Operational Performance of Commercial Banks in the Chinese Transitioal Economy
Wu, Hsiu-Ling, Chen, Chien-Hsun, The Journal of Developing Areas
Since the process of economic reform began in China, the Chinese banking system has grown impressively. The aim of this paper is therefore to examine the differences in operational efficiency between China's state-owned commercial banks (SCBs) and shareholding commercial banks using pooled cross-section and time-series data to observe the period between 1996 and 2002. The results showed that, on average, shareholding commercial banks have lower operating costs than the SCBs; that is to say, they display a higher level of "vitality", and greater efficiency. The empirical results also indicated that there has been a significant improvement in the overall operational performance of China's commercial banks in the last few years. By 2002, average operating costs were much lower than during the period 1996-1998. This improvement is clearly related to the growth of the shareholding commercial banks.
JEL Classifications: G21, P34
Keywords: Operational Efficiency, China's Commercial Banks
The most notable issue in transitional economies is banking efficiency. Prior to China's 1979 institutional transformation, Chinese banking system was originally modeled on the mono-banking system of the Soviet Union, with the central planning authorities controlling and regulating all banking activities. Credit cooperatives also served as local agencies of the state banking system, whilst the activities of the People's Bank were restricted to short-term financing. The People's Bank of China (PBC) mixed the roles of Central Bank and commercial banking. Over the past two decades, significant structural changes have been undergone in Chinese banking system. The establishment of stable banking system has attracted significant attention, with the most important reform of Chinese banking system being the transformation of the PBC into a Central Bank in 1984.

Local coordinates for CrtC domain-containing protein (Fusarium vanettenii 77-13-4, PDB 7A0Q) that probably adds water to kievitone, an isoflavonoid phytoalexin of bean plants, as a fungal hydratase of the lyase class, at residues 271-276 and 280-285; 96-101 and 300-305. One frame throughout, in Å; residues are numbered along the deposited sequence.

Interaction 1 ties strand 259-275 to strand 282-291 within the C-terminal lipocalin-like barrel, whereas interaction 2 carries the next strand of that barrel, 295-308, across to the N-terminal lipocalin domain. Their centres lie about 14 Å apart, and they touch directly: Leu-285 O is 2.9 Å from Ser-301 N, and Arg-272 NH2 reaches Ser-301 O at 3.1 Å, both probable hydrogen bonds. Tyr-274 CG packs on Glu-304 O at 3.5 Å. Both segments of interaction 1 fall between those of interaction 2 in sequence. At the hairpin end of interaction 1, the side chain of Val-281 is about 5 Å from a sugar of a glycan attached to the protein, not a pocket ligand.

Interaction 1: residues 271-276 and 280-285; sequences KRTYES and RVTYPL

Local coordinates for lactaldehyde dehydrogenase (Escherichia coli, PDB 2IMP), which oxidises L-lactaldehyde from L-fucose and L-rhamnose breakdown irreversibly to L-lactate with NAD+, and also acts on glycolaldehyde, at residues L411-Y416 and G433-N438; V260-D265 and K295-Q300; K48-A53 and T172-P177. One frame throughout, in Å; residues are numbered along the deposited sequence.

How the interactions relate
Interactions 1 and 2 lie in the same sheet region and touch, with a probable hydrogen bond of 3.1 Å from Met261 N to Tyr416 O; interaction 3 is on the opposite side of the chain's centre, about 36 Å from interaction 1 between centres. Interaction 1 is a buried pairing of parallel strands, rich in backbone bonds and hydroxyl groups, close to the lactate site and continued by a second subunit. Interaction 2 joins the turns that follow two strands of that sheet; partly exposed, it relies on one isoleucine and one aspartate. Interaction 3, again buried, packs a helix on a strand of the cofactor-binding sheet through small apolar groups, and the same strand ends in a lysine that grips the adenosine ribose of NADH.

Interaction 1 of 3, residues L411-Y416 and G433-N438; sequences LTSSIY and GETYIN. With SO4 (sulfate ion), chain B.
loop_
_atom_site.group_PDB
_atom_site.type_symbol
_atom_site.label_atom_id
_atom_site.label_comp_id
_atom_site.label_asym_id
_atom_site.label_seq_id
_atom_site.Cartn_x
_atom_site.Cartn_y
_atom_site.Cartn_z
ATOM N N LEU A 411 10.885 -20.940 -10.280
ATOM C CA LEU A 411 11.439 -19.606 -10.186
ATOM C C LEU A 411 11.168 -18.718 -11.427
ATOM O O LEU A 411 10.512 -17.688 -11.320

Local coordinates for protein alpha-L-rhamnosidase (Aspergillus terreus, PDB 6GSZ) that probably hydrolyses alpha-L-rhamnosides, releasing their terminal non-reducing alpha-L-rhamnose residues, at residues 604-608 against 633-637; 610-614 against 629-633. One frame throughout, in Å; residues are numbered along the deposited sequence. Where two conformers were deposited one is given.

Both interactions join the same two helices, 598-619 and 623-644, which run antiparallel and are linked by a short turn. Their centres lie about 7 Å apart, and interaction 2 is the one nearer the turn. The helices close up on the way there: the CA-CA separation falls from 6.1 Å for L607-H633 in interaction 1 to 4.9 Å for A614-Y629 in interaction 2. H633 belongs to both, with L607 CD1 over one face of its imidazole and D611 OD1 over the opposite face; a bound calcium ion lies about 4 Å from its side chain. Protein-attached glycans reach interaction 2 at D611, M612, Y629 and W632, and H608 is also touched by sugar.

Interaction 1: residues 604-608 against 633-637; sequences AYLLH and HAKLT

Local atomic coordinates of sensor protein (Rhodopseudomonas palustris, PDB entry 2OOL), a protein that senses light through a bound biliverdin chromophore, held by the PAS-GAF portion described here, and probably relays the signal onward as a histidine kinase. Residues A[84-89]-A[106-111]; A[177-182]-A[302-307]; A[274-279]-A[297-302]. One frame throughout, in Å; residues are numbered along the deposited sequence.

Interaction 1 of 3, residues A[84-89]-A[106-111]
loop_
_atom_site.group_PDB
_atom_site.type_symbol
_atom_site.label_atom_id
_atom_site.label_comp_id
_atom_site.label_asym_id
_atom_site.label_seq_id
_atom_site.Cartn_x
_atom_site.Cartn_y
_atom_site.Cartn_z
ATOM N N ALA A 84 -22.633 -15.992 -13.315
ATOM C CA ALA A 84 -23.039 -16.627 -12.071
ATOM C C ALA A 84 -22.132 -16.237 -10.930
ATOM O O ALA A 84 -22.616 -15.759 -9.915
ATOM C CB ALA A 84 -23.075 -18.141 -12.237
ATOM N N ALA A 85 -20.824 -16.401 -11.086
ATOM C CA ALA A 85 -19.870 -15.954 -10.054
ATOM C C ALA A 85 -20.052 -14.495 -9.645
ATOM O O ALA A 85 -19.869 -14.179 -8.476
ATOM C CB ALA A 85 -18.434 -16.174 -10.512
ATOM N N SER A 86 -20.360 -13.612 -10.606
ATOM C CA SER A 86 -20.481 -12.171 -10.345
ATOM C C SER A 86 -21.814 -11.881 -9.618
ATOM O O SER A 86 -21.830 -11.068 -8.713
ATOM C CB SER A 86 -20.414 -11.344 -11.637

Largely as a result of the decentralization of the mono-banking system, and the separation of central and commercial banking functions, Chinese banking system has evolved along similar lines to the financial development of other developing countries. In addition to the PBC taking charge of monetary policy and the supervision of financial institutions, there is a clearly defined structure to China's banking system, which comprises of three policy banks (State Development Bank, Agricultural Development Bank, and Export-Import Bank), four state-owned commercial banks (Bank of China, Industrial & Commercial Bank of China, Agricultural Bank of China, and China Construction Bank), nationwide commercial banks, regional commercial banks, and non-bank financial institutions, for example, trust and investment corporations, finance companies, leasing companies, securities companies, rural credit co-operatives and urban credit co-operatives. Hence, provides an opportunity to examine operating efficiency differences among various forms of banks in China.
Although some progress has been made in reforming Chinese banking system, they are incapable of responding appropriately both to market forces and to the increasing economic importance of the non-state sector.1 The Asian financial crisis of 1997 also taught us an important lesson, mainly; countries had stronger financial institutions and undertook more rapid restructuring of their banking systems were more successful in coping with the financial crisis. Therefore, banking efficiency in itself has become a major concern to China's transitional economy. Indeed, banking reform in China has been an unfinished yet urgent task, tied closely to the reform of state-owned enterprises (SOEs) as well as economic growth. With China now in the World Trade Organization (WTO), reforming the sector seems all the more pressing. In fact, the December 2002 reshuffling of China's top financial regulator, where former chairman of China Securities and Regulatory Commission (CSRC) Zhou Xiaochuan replaced Dai Xianglong as governor of the PBC, reflects this importance. …